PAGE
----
Ryan and the Technicolor Wardrobe
Short Stories and Essays

I’ve never been able to find my niche with New Years Eve. It sounds silly, but I don’t think I’ve ever spent it with the same people or doing the same thing. Sure, there’s a countdown at some point but that’s it (and on the west coast, it’s on a tape delay). I don’t even sing Auld Lang Syne or come up with crazy resolutions that I will forget about after a couple of months, I just go through the motions and that kind of makes me sad.  Spending New Years alone wouldn’t be as depressing as say, spending Thanksgiving for Christmas alone, but it’s definitely a day you’re supposed to be with friends and like a lot of people in their 20s, I guess I have a revolving door of friends.

So a couple of years ago on New Years Eve, I decided that I’d make an honest effort to find some sort of tradition that I can carry with me in my single years. I can’t say I’ll be spending New Years Eve ’10 with the same people that I spent New Years Eve ’09 or 08 with but I think it’ll be safe to say that this year, like the others, I will be able to find someone to enjoy some scotch with.

I’ve started getting into scotch a couple of years ago and it’s been an exciting journey. I haven’t been drinking alone, I’ve been mostly drinking scotch with friends, or while chatting with a friend online. In 2008, I decided to cap 2008 with a bottle of Johnny Walker Green at a friend’s apartment. While perhaps not a “high roller” bottle of scotch, it was more “higher end” than anything I’d previously experienced and I found it fitting to end the year with something new, and since we ended 2008 with something new, 2009  ended up with something likewise, a bottle of Johnny Walker Gold. (*Disclaimer, we didn’t drink the entire bottle of Green that night nor did we drink the entire bottle of Gold.  Scotch is not meant to be downed or shot.)

It would be nice to have some sort of tradition where the bottle of scotch would be upgraded every year to signify prosperity.  Unfortunately that would be a tradition that might be too difficult to uphold.  The price jump from a bottle of green to gold is about 20-30 dollars which is manageable, but but the jump from a bottle of Johnny Walker Blue is almost double the price of a bottle of Gold.  I could always switch to a different label of Scotch, but that just opens up a whole new can of worms.  Whatever direction I go, I’m probably going to hit a price point that I can’t justify, at least for the foreseeable future.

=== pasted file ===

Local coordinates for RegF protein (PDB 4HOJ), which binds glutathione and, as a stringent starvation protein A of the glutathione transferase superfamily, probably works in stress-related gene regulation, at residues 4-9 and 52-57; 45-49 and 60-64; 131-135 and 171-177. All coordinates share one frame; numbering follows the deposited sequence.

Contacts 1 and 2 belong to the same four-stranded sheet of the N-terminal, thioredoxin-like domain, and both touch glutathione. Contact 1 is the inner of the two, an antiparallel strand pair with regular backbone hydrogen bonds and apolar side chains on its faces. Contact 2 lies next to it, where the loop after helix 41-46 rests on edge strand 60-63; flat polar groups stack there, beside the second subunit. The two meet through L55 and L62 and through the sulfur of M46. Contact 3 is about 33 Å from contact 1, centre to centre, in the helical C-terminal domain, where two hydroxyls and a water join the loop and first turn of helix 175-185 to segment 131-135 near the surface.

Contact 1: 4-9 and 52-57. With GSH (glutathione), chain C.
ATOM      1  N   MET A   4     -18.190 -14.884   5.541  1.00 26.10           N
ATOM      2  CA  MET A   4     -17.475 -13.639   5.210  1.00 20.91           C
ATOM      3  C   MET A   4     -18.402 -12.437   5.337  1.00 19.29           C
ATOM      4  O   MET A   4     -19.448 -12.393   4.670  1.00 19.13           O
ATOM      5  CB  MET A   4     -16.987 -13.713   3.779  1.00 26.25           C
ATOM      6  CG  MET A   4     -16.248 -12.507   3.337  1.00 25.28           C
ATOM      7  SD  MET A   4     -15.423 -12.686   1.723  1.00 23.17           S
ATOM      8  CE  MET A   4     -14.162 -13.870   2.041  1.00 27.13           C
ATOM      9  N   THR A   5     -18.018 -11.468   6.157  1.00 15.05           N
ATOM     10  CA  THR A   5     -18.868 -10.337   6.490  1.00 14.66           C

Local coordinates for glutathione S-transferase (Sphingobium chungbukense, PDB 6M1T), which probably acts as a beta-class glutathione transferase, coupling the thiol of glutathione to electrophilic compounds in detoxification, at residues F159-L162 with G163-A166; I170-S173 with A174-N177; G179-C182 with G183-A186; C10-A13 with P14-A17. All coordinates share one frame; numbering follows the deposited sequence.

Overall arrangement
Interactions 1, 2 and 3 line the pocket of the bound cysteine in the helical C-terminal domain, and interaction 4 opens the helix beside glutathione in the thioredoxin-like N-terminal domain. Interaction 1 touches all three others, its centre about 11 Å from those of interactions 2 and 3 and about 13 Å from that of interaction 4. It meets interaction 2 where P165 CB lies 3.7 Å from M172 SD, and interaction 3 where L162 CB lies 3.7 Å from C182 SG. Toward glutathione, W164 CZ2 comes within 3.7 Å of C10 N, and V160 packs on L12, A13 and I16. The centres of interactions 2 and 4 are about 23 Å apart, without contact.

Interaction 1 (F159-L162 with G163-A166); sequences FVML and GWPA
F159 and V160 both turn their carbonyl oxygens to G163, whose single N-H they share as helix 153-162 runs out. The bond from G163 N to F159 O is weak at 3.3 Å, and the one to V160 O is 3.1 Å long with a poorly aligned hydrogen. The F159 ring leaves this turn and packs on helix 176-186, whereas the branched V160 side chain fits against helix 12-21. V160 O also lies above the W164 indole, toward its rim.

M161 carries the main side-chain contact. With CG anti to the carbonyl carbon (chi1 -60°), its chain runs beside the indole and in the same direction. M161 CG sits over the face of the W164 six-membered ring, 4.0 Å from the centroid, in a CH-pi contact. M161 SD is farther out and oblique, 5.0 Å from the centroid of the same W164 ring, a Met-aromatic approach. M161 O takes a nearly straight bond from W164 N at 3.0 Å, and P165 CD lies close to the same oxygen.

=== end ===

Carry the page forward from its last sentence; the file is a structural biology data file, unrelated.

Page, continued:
Traditions aren’t necessarily supposed to be easy, so it’ll be interesting to see how much longer I can keep this tradition for, and if I have to say “goodbye” to this one, hopefully I will fine a new and better tradition that I can try carry on for the rest of my life.  Either way, I just hope that I’ve found a group of friends that I’ll be spending New Years Eve with for many more years to come, because as my 20s start to wind down, finding that special group of people seems to be like the one thing that I’ve been missing all along.

We went to a small Korean Church in Minnesota.  According to Bruce, this was one of two Korean churches in the state (Google says there now at least 8).  As you might expect in the state of Minnesota, our Korean church didn’t have the largest congregation, but I would say it’s safe to estimate that we did have at least a couple hundred people, children included.    A decent percentage of that population consisted of my family (8 people, including my grandmother), my aunt’s family (herself, my uncle, and three kids), and Bruce’s family (his mom, dad, him and his 2 brothers – no relation, but close enough).  So while we probably couldn’t stage a coup de etat of the church on our own, we were pretty visible and probably had a decent amount of influence at the church.  My sisters seem to be pretty involved during their high school years, but they pretty much stopped going to our church, or any church after they graduated from high school.